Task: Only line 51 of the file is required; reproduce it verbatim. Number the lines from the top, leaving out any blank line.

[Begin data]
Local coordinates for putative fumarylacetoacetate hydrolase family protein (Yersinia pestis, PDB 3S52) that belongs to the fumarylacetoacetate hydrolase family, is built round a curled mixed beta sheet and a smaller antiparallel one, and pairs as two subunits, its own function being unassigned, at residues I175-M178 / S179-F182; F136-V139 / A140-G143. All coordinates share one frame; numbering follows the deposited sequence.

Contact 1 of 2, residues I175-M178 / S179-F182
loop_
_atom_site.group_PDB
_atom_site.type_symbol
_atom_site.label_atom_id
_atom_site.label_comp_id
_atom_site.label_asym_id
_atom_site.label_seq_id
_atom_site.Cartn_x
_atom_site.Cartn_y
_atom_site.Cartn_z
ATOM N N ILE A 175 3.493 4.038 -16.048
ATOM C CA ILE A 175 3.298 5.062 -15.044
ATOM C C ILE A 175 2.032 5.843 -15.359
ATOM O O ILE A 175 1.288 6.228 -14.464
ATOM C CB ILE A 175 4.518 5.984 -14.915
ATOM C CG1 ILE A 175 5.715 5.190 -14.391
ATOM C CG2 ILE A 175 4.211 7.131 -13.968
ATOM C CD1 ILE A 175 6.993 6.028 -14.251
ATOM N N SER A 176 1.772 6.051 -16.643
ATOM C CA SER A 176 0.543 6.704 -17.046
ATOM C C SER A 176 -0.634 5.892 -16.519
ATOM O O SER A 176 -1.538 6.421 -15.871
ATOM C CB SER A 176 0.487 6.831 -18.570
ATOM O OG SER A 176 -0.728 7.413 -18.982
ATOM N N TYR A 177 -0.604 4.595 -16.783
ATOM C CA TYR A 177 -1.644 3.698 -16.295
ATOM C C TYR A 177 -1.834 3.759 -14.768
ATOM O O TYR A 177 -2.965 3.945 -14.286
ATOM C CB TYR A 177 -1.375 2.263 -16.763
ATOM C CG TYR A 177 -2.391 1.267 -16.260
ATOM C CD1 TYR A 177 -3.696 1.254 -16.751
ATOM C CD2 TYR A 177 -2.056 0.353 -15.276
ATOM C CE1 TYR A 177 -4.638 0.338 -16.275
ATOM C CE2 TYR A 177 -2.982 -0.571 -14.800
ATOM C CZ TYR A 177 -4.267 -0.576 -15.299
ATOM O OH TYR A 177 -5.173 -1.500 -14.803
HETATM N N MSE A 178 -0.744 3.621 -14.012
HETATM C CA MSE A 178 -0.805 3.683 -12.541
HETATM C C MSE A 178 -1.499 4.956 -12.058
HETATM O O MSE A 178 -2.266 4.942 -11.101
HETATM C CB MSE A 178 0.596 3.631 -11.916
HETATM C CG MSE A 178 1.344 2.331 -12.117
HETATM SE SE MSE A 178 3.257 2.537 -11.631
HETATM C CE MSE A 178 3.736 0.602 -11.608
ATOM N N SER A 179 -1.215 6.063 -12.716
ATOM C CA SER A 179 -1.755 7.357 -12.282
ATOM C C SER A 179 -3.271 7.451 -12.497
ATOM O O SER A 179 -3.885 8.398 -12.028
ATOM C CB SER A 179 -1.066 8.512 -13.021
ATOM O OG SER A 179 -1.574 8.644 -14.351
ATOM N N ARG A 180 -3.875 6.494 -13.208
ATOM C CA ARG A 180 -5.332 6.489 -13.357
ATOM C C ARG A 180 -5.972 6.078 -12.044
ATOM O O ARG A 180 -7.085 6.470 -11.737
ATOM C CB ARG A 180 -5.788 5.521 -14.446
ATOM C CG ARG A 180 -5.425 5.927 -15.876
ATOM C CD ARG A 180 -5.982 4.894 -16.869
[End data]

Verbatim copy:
ATOM C CB SER A 179 -1.066 8.512 -13.021